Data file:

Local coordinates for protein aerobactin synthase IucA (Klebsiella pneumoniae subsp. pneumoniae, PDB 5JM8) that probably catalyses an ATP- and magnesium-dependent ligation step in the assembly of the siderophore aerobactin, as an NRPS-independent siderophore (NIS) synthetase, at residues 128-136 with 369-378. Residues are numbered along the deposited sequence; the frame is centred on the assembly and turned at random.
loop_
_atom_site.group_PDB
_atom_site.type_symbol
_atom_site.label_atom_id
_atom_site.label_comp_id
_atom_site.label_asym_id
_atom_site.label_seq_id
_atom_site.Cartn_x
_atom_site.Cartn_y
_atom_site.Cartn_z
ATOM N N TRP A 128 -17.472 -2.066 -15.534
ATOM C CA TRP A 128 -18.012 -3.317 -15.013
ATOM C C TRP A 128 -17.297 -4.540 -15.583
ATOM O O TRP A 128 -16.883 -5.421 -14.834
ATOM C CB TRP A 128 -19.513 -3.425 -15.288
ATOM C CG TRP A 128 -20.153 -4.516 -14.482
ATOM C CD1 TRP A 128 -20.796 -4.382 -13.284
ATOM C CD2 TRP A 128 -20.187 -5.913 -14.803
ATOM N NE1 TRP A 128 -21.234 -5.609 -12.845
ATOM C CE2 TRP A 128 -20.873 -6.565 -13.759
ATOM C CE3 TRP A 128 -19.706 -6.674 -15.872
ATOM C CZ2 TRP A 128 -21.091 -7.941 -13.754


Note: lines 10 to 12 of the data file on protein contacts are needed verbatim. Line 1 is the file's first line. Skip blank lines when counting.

_atom_site.Cartn_y
_atom_site.Cartn_z
ATOM N N TRP A 128 -17.472 -2.066 -15.534